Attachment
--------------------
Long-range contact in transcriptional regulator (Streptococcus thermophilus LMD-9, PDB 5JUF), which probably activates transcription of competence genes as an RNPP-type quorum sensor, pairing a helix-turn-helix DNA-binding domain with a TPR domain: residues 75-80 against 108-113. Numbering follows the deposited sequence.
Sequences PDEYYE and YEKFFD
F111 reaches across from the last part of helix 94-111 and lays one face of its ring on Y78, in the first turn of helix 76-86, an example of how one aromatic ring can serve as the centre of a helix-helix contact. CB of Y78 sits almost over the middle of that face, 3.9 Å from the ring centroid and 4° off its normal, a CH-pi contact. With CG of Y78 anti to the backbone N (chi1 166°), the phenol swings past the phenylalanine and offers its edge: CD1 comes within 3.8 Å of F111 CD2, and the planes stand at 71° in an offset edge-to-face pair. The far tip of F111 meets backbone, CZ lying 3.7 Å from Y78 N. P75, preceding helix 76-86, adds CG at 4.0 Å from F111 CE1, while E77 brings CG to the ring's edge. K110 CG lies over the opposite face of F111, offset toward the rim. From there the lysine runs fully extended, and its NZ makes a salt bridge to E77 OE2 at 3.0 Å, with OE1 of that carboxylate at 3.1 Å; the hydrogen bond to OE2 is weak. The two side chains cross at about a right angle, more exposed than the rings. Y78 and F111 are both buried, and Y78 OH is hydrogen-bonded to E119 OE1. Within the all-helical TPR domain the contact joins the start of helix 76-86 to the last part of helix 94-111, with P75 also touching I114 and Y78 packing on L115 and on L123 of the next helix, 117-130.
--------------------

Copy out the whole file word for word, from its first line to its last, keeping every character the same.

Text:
Long-range contact in transcriptional regulator (Streptococcus thermophilus LMD-9, PDB 5JUF), which probably activates transcription of competence genes as an RNPP-type quorum sensor, pairing a helix-turn-helix DNA-binding domain with a TPR domain: residues 75-80 against 108-113. Numbering follows the deposited sequence.
Sequences PDEYYE and YEKFFD
F111 reaches across from the last part of helix 94-111 and lays one face of its ring on Y78, in the first turn of helix 76-86, an example of how one aromatic ring can serve as the centre of a helix-helix contact. CB of Y78 sits almost over the middle of that face, 3.9 Å from the ring centroid and 4° off its normal, a CH-pi contact. With CG of Y78 anti to the backbone N (chi1 166°), the phenol swings past the phenylalanine and offers its edge: CD1 comes within 3.8 Å of F111 CD2, and the planes stand at 71° in an offset edge-to-face pair. The far tip of F111 meets backbone, CZ lying 3.7 Å from Y78 N. P75, preceding helix 76-86, adds CG at 4.0 Å from F111 CE1, while E77 brings CG to the ring's edge. K110 CG lies over the opposite face of F111, offset toward the rim. From there the lysine runs fully extended, and its NZ makes a salt bridge to E77 OE2 at 3.0 Å, with OE1 of that carboxylate at 3.1 Å; the hydrogen bond to OE2 is weak. The two side chains cross at about a right angle, more exposed than the rings. Y78 and F111 are both buried, and Y78 OH is hydrogen-bonded to E119 OE1. Within the all-helical TPR domain the contact joins the start of helix 76-86 to the last part of helix 94-111, with P75 also touching I114 and Y78 packing on L115 and on L123 of the next helix, 117-130.